Now in its seventh year, the Art Students League’s Model to Monument (M2M) sculptors are addressing the theme “Coming Ashore” with monumental works exploring topics of immigration, refuge, fluidity, organic and ancient forces. The artists are: Damon Hamm & Jeff Sundheim (Wavehenge), Gaia Grossi (Gaea), and Frank Michielli (Moiré.) “The scale and ambition of these installations reflect a long tradition at The League to support great sculpture and elevate the daily lives of New Yorkers,” says Executive Director Michael Rips.

This exhibition is presented by the Art Students League.

Photo courtesy of the artist.

Bob Lobe, SUPERSTORM
May 20, 2019 to May 19, 2020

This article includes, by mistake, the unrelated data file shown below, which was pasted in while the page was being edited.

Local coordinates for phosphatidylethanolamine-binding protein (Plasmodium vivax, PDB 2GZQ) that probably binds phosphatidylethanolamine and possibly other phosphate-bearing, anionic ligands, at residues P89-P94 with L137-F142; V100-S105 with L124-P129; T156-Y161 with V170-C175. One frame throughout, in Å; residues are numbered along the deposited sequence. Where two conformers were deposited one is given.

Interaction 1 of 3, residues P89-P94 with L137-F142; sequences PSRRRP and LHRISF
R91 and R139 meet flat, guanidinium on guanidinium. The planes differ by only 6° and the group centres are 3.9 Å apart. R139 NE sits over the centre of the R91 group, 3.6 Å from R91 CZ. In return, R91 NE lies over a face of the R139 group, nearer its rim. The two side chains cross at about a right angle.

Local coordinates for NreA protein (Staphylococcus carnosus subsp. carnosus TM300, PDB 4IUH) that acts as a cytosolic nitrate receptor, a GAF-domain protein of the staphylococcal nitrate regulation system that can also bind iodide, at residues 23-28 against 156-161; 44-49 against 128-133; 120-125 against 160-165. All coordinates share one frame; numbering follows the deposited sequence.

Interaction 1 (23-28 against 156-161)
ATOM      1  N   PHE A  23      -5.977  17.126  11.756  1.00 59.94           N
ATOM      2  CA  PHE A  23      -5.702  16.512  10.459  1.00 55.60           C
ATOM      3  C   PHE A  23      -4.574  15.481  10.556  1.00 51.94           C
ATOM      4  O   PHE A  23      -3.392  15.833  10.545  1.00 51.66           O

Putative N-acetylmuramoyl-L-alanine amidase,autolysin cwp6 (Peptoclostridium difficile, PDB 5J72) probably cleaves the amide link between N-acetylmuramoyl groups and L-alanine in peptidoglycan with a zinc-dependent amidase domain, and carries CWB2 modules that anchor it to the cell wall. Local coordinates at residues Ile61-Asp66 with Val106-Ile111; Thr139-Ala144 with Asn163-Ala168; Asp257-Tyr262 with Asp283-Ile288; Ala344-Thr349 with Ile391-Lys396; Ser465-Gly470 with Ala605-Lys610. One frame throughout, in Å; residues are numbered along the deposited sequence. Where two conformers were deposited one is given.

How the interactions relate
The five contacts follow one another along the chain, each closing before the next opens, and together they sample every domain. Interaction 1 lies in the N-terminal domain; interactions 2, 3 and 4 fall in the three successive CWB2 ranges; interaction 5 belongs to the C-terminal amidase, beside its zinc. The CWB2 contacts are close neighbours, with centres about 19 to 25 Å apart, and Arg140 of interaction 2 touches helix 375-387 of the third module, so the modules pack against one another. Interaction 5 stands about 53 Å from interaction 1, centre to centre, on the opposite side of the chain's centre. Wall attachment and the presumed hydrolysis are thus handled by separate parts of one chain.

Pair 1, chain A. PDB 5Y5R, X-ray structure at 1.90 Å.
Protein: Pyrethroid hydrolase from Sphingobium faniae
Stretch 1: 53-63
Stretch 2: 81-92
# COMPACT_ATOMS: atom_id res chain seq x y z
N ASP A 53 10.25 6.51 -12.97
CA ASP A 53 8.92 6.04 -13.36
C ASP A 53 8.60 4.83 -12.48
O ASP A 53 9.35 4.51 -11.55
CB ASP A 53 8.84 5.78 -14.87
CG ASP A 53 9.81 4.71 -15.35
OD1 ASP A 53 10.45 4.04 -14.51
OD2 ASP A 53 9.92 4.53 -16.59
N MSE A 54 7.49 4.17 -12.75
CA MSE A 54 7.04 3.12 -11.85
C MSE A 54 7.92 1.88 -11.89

Duarte Square, Manhattan
Map/Directions (in Google Maps)

Description:

Using the repoussé technique, artist Robert Lobe has recreated a tree that was torn out of the ground during Superstorm Sandy.  Lobe hammered aluminum around the felled tree and corresponding bolder to replicate their shattered forms. Though the original tree was located in along the Appalachian Trail in Northwest New Jersey at Harmony Ridge Farm and Campground, this sculpture also acts as a temporary memorial to and reminder of the storm’s devastation in downtown Manhattan, the artist’s home. 

This majestic sculpture embodies the current conversations around climate change and global warming. Though the crippled tree is ominous and threatening, Lobe has also captured the beauty of the original tree and its surrounding environment.

Leander Knust, Re-Material Wall
April 14, 2019 to April 13, 2020
West 111th Street People’s Garden, Manhattan